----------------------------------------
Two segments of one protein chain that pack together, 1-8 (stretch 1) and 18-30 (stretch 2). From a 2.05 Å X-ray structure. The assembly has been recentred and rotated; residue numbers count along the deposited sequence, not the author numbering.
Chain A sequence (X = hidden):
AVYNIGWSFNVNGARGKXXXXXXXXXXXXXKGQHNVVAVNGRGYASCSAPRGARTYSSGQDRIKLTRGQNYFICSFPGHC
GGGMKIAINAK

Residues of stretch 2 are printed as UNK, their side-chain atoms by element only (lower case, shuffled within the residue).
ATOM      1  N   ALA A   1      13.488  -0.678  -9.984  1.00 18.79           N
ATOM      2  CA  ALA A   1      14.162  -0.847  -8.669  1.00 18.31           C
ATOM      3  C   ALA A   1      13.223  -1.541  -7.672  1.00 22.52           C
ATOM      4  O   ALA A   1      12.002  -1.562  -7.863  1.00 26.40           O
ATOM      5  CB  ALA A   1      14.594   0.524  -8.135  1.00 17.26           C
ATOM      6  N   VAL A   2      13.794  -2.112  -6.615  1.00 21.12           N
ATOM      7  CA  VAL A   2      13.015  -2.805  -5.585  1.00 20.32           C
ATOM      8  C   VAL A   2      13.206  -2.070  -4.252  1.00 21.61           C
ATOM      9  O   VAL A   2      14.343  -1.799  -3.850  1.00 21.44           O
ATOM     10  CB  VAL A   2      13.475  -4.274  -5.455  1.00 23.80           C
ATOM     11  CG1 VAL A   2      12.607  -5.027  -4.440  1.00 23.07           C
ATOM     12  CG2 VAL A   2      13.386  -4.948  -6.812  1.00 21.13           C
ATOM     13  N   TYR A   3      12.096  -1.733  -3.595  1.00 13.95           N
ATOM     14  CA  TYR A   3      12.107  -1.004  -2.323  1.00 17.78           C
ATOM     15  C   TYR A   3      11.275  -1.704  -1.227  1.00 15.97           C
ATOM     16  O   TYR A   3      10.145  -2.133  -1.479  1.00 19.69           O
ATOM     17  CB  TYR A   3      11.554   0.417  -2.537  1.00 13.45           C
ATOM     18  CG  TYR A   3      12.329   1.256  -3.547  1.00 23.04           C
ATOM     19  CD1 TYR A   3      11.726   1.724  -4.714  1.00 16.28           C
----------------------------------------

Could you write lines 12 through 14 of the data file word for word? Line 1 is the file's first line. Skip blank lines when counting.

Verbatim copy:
ATOM      7  CA  VAL A   2      13.015  -2.805  -5.585  1.00 20.32           C
ATOM      8  C   VAL A   2      13.206  -2.070  -4.252  1.00 21.61           C
ATOM      9  O   VAL A   2      14.343  -1.799  -3.850  1.00 21.44           O